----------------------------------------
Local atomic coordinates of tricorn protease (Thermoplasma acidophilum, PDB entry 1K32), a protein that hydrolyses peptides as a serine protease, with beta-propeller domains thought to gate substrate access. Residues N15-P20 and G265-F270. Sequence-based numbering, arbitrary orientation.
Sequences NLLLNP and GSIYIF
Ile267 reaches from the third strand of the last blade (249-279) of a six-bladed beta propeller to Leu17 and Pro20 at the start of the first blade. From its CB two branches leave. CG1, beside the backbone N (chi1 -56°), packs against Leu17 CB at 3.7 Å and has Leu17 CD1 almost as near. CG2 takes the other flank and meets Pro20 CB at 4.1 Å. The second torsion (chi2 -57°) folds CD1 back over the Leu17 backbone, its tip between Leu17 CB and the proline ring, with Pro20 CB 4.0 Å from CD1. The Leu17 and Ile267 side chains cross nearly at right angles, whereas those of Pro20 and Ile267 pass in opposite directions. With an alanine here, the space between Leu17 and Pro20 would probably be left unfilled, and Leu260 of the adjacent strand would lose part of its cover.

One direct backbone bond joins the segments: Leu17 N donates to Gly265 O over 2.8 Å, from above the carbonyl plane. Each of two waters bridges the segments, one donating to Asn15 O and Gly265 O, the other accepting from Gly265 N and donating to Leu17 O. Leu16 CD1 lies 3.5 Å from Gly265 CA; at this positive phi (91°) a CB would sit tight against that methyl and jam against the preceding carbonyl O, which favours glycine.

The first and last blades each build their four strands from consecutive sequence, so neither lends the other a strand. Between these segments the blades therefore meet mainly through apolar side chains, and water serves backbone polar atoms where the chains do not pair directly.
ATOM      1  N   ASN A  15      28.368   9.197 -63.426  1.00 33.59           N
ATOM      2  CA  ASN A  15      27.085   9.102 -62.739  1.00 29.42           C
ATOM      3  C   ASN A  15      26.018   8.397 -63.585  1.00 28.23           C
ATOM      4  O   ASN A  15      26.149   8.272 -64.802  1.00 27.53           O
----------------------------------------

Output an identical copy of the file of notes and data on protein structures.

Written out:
Local atomic coordinates of tricorn protease (Thermoplasma acidophilum, PDB entry 1K32), a protein that hydrolyses peptides as a serine protease, with beta-propeller domains thought to gate substrate access. Residues N15-P20 and G265-F270. Sequence-based numbering, arbitrary orientation.
Sequences NLLLNP and GSIYIF
Ile267 reaches from the third strand of the last blade (249-279) of a six-bladed beta propeller to Leu17 and Pro20 at the start of the first blade. From its CB two branches leave. CG1, beside the backbone N (chi1 -56°), packs against Leu17 CB at 3.7 Å and has Leu17 CD1 almost as near. CG2 takes the other flank and meets Pro20 CB at 4.1 Å. The second torsion (chi2 -57°) folds CD1 back over the Leu17 backbone, its tip between Leu17 CB and the proline ring, with Pro20 CB 4.0 Å from CD1. The Leu17 and Ile267 side chains cross nearly at right angles, whereas those of Pro20 and Ile267 pass in opposite directions. With an alanine here, the space between Leu17 and Pro20 would probably be left unfilled, and Leu260 of the adjacent strand would lose part of its cover.

One direct backbone bond joins the segments: Leu17 N donates to Gly265 O over 2.8 Å, from above the carbonyl plane. Each of two waters bridges the segments, one donating to Asn15 O and Gly265 O, the other accepting from Gly265 N and donating to Leu17 O. Leu16 CD1 lies 3.5 Å from Gly265 CA; at this positive phi (91°) a CB would sit tight against that methyl and jam against the preceding carbonyl O, which favours glycine.

The first and last blades each build their four strands from consecutive sequence, so neither lends the other a strand. Between these segments the blades therefore meet mainly through apolar side chains, and water serves backbone polar atoms where the chains do not pair directly.
ATOM      1  N   ASN A  15      28.368   9.197 -63.426  1.00 33.59           N
ATOM      2  CA  ASN A  15      27.085   9.102 -62.739  1.00 29.42           C
ATOM      3  C   ASN A  15      26.018   8.397 -63.585  1.00 28.23           C
ATOM      4  O   ASN A  15      26.149   8.272 -64.802  1.00 27.53           O